Since I started working with Shake Your Power, many people have approached me asking me how we do it, how did we get started and how they wish they could find a way to do something good with the skills they have.
Many of these people are tired of working in an uninspiring job, feeling like they are constantly working to make someone else’s agenda successful. People want to have meaningful jobs where they feel they can make a positive impact in the world. Unfortunately many jobs today are focused on doing things how they have always been done and leave very little room for people who want to innovate and do things better.
The security that jobs once had is no longer there and people are looking for other ways to create the freedom and meaning they crave in their lives. Some of us are lucky and our jobs are the things we love to do so we find meaning and purpose every day in our work. But it seems, unfortunately, that this is a small number of cases.
We all want to be happy. This is the ultimate reason why we do what we do. Why we work and why we push ourselves to learn new things and expand our boundaries. But it turns out that helping others is also an effective way to get happy. Mark Snyder, from the Center for the Study of the Individual and Society at the University of Minnesota explains “People who volunteer tend to have higher self-esteem, psychological well-being, and happiness.” He goes on to say that “all of these things go up as their feelings of social connectedness goes up, which in reality, it does. It also improves their health and even their longevity.”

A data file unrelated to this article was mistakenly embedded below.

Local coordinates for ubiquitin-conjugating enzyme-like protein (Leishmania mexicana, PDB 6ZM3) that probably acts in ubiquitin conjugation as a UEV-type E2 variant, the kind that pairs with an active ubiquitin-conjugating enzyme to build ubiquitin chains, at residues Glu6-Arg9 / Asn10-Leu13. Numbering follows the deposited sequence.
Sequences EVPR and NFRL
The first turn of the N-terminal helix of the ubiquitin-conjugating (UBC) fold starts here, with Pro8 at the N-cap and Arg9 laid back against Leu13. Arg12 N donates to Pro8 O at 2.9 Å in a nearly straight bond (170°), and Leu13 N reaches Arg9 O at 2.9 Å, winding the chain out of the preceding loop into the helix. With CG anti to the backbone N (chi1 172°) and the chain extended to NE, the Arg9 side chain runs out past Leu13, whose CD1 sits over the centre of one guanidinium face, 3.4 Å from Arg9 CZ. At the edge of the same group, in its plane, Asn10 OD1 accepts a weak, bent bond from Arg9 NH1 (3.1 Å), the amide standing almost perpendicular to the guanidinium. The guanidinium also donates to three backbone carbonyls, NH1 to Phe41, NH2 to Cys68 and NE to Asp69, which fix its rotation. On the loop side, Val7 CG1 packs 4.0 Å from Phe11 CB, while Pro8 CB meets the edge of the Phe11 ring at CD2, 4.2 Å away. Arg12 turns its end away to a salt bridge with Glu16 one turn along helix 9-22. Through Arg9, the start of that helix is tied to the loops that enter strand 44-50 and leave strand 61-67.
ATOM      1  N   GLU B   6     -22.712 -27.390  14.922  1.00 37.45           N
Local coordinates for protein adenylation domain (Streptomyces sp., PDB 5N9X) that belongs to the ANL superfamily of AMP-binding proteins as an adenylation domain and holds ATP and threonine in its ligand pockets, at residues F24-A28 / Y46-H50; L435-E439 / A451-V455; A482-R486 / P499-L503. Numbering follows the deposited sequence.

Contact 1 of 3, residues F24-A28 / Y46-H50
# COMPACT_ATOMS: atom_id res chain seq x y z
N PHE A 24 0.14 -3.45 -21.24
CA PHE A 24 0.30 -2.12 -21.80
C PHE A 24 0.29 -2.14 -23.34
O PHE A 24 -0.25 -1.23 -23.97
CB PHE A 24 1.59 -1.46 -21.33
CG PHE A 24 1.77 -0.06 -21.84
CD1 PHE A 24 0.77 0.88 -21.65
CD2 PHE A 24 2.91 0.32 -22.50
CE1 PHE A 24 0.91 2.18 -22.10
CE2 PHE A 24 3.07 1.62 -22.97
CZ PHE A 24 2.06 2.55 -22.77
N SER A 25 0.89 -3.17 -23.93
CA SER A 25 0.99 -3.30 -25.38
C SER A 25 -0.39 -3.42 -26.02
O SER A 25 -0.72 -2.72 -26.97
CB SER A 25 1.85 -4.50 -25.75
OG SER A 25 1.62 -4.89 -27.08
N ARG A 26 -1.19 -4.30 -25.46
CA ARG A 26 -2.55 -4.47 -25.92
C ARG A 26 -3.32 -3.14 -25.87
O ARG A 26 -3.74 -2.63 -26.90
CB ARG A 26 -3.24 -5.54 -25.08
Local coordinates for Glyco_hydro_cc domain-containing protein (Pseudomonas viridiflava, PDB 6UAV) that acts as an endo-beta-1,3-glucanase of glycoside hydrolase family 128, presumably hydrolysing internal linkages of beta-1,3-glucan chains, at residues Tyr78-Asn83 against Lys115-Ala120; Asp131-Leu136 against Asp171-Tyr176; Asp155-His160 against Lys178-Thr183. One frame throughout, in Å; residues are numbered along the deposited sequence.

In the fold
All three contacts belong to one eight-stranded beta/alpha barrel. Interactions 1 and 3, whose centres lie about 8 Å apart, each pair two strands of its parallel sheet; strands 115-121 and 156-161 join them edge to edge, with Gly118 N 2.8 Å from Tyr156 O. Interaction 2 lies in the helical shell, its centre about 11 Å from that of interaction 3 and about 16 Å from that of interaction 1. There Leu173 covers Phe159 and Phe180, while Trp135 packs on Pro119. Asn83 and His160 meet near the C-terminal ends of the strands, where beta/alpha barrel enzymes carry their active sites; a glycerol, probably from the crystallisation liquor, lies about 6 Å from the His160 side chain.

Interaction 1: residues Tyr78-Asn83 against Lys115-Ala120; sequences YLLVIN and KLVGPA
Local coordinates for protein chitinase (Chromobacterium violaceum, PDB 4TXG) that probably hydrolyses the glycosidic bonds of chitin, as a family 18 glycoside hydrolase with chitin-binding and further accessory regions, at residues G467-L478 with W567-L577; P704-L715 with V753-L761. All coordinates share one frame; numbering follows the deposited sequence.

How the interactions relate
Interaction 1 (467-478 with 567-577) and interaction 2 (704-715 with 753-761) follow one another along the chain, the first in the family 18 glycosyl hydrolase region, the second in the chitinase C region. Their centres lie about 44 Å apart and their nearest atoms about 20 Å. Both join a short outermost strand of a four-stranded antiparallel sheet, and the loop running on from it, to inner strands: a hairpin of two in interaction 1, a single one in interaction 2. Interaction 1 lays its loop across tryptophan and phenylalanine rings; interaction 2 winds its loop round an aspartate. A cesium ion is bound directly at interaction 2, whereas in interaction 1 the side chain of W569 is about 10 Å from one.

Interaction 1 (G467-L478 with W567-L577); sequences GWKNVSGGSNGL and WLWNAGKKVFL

We could say that we are hard-wired to do social good and the more we do it, the happier and healthier we get and the more meaningful lives we have. In fact, many people engage in social good activities and volunteering as a way to relieve the stress they build up in through their jobs, financial worries, etc.
Perhaps this is a way in which life rewards us when we do good deeds, it makes us feel better, makes us healthier and even makes our bodies release oxytocin. Oxytocin is often referred as the happiness hormone as we release higher levels of it when we are hugging someone, when we have an orgasm, and even pregnant women release it whilst giving birth.
It seems then that doing social good is not only good for the people who benefit from our work but also for us. It’s instant karma.
But looking at the way the world is today, I find no other option but to commit myself to helping others and having a positive impact on the world though my work. And this feeling seems to be mirrored by so many others that are creating new business models that challenge the old paradigms about how businesses should be run and instead are creating innovative ways to harness the power of the internet and new technologies to create social good-profitable businesses.